Figure 9. Experimental results for (a) the highway profile and (b) the WLTP, whereas all RMSE values are normalized with respect to the passive case. The results are shown for three different duty cycles ( 70 % , 80 % , and 90 % ) and for frequencies between 0.005 Hz and 0.4 Hz. The x-axis is scaled logarithmically.
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Table 1. Specification of the used lithium-ion cell.
Table 1. Specification of the used lithium-ion cell.
Charge cut-off voltage 4.2 V
Discharge cut-off voltage 2.5 V
Maximum constant charge current 4 A
Maximum constant discharge current 20 A
Nominal voltage 3.6 V
Nominal capacity @ 0.2 C 2.5 Ah
Energy density216 Wh/kg
Power density1.7 kW/kg
Table 2. Test matrix for the highway profile (×) and the WLTP (∘).
Table 2. Test matrix for the highway profile (×) and the WLTP (∘).
D PWM 70 % 80 % 90 %
400 mHz×∘××∘
318 mHz×∘ ×
212 mHz×∘×∘×∘
106 mHz×∘ ×
53 mHz×∘××∘
Table 3. Minimal nRMSE achieved for the WLTP and the highway profile for each estimated state and parameter in the simulation study.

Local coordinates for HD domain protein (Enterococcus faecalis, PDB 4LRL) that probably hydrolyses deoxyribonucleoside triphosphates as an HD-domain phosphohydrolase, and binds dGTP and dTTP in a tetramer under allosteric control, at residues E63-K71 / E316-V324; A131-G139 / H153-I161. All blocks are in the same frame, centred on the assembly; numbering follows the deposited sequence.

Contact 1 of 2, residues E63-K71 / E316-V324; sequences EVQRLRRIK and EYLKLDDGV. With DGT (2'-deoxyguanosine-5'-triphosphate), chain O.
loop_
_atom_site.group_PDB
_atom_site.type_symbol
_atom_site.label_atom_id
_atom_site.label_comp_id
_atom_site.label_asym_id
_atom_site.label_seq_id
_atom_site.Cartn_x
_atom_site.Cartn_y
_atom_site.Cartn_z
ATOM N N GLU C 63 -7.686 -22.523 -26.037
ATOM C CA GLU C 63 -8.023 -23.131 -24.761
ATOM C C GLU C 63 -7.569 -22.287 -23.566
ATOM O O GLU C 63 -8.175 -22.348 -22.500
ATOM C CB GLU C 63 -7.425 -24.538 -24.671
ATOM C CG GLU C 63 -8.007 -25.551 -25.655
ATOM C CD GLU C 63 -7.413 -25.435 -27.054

Table 3. Minimal nRMSE achieved for the WLTP and the highway profile for each estimated state and parameter in the simulation study.
QuantitySOC v 1 v 2 R 0 R 1 R 2
Table 4. Minimal nRMSE achieved for the WLTP and the highway profile for each estimated state and parameter in the experimental study.
Table 4. Minimal nRMSE achieved for the WLTP and the highway profile for each estimated state and parameter in the experimental study.
QuantitySOC v 1 v 2 R 0 R 1 R 2
Table 5. Mean current RMS for different duty cycles with a switching frequency of 212 mHz.
Table 5. Mean current RMS for different duty cycles with a switching frequency of 212 mHz.
D PWM Passive 90 % 80 % 70 %
WLTP 1.859 A 1.989 A 2.114 A 2.237 A
Highway 4.864 A 5.200 A 5.533 A 5.852 A
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Theiler, M.; Schneider, D.; Endisch, C. Experimental Investigation of State and Parameter Estimation within Reconfigurable Battery Systems. Batteries 2023, 9, 145.

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Theiler M, Schneider D, Endisch C. Experimental Investigation of State and Parameter Estimation within Reconfigurable Battery Systems. Batteries. 2023; 9(3):145.

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Theiler, Michael, Dominik Schneider, and Christian Endisch. 2023. "Experimental Investigation of State and Parameter Estimation within Reconfigurable Battery Systems" Batteries 9, no. 3: 145.